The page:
"It looks like some kind of deformed fish," said Autocar's picture editor Ben when I showed him a picture of the new Toyota FT-Bh shortly after the dust sheet was pulled off the new car at the Geneva motor show today.
Hmm, one man's boeuf is clearly another man's poisson, because I was smitten by the detailed, intricate lines of Toyota's new eco-concept and intrigued by the technology that underpins the machine.
Like any self-respecting car manufacturer, Toyota is preparing to mount a major 'green' offensive over the coming years, with wide-reaching plans to slash CO2 emissions, and introduce a range of fuel cell, plug-in and full hybrid production cars.
"One year ago I challenged our engineers and designers to come up with a vehicle that was totally designed around fuel efficiency," explained Toyota Europe boss Dider Leroy. "The FT-Bh is the result."
The name stands for "Future Toyota, B-segment hybrid‚" and is the firm's vision of the kind of vehicle we might see in the car market's most hotly constested segment in the future.
The front-drive car is powered by Toyota's Hybrid System with a one-litre two-cylinder petrol engine. The FT-Bh seats four, is less than 4000mm long and weighs just 786kgs - 33 per cent less than a Yaris. The shape, those distinctive wheel covers and some new low-drag Michelin tyres mean the FT-Bh has a drag coefficient of just 0.235Cd.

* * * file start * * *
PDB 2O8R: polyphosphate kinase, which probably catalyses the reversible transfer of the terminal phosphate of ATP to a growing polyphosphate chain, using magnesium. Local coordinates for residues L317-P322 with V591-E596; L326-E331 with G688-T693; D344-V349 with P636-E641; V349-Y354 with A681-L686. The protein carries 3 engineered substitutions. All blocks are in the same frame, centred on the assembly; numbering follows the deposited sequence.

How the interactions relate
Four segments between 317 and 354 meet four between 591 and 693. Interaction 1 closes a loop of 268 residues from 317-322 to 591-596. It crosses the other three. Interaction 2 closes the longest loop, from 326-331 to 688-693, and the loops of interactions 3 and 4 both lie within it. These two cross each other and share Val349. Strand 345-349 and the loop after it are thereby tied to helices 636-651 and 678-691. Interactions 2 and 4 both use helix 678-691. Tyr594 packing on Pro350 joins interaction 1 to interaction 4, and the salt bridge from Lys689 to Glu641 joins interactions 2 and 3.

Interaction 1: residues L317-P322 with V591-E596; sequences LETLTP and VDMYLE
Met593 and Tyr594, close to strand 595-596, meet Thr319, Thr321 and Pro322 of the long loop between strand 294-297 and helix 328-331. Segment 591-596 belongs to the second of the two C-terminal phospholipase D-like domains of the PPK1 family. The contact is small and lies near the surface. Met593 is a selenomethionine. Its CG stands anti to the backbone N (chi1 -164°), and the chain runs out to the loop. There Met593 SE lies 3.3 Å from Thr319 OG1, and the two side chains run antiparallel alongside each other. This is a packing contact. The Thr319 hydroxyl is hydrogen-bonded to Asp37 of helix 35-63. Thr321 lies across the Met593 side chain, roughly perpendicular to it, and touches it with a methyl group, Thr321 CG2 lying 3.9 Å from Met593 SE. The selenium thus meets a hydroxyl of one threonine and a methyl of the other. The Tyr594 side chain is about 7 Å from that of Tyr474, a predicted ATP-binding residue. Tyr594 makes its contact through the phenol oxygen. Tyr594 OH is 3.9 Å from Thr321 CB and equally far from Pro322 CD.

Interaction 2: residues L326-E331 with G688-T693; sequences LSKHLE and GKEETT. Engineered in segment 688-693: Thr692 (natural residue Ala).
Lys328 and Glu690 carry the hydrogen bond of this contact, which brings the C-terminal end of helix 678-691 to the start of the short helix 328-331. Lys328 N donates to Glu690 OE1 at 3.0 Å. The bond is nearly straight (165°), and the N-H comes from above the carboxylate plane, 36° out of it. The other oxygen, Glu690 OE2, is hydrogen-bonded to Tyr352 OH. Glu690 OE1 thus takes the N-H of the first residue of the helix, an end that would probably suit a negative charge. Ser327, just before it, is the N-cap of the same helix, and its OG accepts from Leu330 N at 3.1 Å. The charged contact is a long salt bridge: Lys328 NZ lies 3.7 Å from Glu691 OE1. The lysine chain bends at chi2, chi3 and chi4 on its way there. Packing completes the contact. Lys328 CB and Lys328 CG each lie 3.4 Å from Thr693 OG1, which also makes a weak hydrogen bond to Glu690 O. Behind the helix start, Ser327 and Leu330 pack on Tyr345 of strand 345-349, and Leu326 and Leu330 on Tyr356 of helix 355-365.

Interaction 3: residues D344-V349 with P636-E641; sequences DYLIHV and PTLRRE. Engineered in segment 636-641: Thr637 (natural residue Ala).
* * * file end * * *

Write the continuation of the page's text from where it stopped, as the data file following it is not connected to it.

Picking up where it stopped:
CO2 emissions are as low as 49g/km, while the FT-Bh will in theory do 134 miles to the gallon. In addition to the FT-Bh on display, Toyota has conceived a compressed natural gas hybrid version with CO2 emissions of 38g/km and a plug-in hybrid that pumps out just 19g/km.
Okay, the 'distinctive' lines of the FT-Bh might be something of an acquired taste, but it could prove to be a very significant car in Toyota's history.
It was produced using conventional production methods, with no exotic materials involved, and therefore it is conceivable that some of the technology could appear on other cars in the Toyota line-up. It could be built for sale as a high-volume B-segment product.
"We will gear up to transfer the technology to bigger Toyotas," said Leroy, adding that in a couple of months his company will pass the four million mark for hybrid sales around the world.